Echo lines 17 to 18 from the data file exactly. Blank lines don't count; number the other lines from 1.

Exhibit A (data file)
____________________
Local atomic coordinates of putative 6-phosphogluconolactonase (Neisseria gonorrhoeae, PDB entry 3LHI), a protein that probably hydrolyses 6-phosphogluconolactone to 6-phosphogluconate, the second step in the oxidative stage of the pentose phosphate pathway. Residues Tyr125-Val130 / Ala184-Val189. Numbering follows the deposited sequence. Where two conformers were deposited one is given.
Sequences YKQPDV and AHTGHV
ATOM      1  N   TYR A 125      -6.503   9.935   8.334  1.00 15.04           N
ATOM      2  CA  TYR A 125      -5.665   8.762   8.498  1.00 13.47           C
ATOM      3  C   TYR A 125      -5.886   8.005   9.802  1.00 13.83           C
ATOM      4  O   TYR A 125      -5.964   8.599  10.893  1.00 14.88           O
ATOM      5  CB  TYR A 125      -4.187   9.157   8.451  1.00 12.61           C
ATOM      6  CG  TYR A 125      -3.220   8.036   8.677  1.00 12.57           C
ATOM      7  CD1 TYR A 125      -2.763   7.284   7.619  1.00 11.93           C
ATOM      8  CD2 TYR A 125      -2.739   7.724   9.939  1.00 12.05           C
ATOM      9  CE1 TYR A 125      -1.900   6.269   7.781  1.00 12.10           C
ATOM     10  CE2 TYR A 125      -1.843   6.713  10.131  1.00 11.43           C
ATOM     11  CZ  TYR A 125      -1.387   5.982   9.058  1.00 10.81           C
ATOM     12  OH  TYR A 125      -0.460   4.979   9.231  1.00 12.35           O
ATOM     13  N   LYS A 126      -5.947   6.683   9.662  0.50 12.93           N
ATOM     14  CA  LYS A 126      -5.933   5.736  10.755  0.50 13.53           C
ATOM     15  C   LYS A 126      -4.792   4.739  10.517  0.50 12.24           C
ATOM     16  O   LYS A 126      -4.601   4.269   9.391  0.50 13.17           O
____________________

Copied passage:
ATOM     15  C   LYS A 126      -4.792   4.739  10.517  0.50 12.24           C
ATOM     16  O   LYS A 126      -4.601   4.269   9.391  0.50 13.17           O